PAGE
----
Awkward adolescent angst: ‘The Way, Way Back’ (2013).

31 Aug

There’s something to be said for films that adhere to the standard tropes and archetypes of a choice genre, that disregard any and all notions of innovation, but also manage to churn out something memorable. The Way Way Back is a total ‘formula’ movie in this regard, yet what it does with the established recipe is so marvellous that it’s impossible to criticise its lack of originality.

The directorial début of Nat Faxon and Jim Rash (two intelligent and very funny Groundlings whose repertoire includes Community and Walk Hard: The Dewey Cox Story), The Way, Way Back stars Liam James as Duncan, a quiet and unassuming teenager who keeps to himself. At the behest of his unhelpful mother (Toni Collette) and awful stepdad Trent (Steve Carrell), Duncan is forced to spend the summer at a beach house. He escapes the unfolding drama at home by landing a job at the local waterpark, and making an unlikely new friend in the form of Owen (Sam Rockwell), the park’s manager.

What sounds like a clichéd and potentially dull film is bolstered by actors who really play to their strengths. Liam James personifies awkward, and now that he finally has a great movie under his belt I’m curious as to where he’ll go next. Steve Carrell plays his second douchebag of the year (following Burt Wonderstone), espousing the acting range he clearly has. Maya Rudolph is as charming as ever, but it’s a draw between Sam Rockwell and Allison Janney (Duncan’s soul-brother and the waterpark and his awful neighbour, respectively) for the comedic highlight; virtually every line from each conjured a giggle.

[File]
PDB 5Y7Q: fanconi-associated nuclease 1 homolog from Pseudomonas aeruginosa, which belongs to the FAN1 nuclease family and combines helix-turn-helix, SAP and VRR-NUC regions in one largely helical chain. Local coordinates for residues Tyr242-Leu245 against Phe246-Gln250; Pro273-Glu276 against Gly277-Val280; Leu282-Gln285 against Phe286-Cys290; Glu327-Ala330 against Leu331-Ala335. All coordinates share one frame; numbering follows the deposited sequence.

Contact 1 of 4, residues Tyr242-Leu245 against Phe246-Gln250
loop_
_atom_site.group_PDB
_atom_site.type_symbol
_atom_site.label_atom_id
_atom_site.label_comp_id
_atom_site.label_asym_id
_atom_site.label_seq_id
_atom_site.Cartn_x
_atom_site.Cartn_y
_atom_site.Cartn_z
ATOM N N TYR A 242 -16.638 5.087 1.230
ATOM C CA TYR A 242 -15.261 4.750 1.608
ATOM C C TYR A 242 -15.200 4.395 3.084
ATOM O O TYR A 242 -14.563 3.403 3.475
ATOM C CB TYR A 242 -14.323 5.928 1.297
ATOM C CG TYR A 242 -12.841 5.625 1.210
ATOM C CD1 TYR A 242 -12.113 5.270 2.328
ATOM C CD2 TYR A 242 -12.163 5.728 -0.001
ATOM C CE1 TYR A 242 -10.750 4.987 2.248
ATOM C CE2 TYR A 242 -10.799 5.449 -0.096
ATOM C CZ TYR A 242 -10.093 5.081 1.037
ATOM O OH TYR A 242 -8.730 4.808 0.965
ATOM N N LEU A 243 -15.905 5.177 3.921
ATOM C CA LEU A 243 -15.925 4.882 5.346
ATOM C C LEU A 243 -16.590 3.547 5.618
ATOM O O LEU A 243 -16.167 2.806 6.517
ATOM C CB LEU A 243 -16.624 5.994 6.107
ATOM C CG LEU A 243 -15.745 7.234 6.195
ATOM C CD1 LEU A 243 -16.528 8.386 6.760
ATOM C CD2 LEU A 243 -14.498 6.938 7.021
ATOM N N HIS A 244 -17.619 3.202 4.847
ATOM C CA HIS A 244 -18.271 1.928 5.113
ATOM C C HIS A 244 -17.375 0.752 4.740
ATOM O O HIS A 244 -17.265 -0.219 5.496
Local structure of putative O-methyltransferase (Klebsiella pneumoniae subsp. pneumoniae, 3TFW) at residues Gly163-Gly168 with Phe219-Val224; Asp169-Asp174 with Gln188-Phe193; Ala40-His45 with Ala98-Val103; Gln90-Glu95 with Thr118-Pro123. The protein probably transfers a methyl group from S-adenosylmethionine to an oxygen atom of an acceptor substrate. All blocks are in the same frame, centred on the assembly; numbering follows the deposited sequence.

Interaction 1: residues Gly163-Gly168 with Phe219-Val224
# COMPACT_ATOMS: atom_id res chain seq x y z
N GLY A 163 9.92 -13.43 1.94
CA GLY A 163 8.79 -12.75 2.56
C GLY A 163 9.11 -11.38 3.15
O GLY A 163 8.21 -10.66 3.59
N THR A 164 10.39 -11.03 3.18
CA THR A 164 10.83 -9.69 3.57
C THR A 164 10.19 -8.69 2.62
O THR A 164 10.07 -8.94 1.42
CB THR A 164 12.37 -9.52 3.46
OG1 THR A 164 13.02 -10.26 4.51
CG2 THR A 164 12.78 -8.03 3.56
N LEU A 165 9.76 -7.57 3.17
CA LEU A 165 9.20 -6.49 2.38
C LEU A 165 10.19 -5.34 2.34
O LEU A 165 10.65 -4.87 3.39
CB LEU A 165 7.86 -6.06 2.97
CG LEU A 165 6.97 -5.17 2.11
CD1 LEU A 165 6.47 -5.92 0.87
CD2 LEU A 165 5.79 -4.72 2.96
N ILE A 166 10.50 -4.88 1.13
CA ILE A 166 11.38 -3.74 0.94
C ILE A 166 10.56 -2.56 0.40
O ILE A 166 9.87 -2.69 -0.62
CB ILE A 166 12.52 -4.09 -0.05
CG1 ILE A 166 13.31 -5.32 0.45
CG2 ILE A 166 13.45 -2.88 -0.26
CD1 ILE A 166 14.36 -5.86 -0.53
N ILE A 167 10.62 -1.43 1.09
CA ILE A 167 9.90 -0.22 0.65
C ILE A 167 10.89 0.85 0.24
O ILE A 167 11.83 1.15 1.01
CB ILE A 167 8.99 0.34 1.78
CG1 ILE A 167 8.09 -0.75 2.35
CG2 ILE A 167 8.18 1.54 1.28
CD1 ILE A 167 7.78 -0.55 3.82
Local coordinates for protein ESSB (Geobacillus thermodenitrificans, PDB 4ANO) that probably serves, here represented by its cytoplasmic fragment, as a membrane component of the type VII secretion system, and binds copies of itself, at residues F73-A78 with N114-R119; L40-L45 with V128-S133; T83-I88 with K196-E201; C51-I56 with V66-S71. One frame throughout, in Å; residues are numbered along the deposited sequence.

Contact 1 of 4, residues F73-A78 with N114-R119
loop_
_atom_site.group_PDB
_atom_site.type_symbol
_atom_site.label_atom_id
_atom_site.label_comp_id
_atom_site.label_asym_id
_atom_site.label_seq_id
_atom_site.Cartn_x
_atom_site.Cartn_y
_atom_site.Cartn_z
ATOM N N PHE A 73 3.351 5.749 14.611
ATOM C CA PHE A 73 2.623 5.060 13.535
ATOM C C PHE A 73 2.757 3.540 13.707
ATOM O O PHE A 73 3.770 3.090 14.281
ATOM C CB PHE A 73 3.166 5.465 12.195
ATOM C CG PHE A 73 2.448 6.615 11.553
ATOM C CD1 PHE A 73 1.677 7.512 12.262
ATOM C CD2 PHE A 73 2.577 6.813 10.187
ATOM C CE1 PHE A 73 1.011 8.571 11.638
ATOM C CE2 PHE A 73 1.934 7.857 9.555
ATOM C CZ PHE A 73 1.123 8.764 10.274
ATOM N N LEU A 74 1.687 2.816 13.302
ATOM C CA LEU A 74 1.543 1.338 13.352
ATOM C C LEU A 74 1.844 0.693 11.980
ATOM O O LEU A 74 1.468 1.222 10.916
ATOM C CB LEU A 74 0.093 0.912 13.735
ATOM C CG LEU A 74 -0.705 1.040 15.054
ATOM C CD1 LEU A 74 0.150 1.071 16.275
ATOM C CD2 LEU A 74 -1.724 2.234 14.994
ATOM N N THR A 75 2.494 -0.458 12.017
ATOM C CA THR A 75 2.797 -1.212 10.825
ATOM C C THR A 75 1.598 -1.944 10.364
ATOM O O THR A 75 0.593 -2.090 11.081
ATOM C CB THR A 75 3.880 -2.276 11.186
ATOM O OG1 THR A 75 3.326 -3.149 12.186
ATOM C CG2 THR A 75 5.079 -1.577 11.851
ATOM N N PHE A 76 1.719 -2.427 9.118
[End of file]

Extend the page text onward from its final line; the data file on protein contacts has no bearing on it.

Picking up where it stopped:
Probably my favourite aspect of this film is that Faxon and Rash realise and empathise with the plight of the introvert. Duncan’s parents, their friends and the insufferably low-functioning beach girls all endeavour to coax him out of his metaphorical shell in many different ways: forced socialising, teasing and general prodding only serve to make things worse. The directors know that the problem isn’t his shyness; it’s the seemingly endless amount of unsympathetic people Duncan’s surrounded by, which is exemplified upon his discovering the waterpark.

In flogging the tired tropes and clichés of “that one summer than changed everything” movies, Faxon and Rash have hit a homerun with The Way, Way Back. Sprinkled with just the right amounts of sweetness and melodrama and garnished with sterling performances and deft writing, this is one of the better movies you’ll see all year.

Simon says: Adventureland for the new generation.

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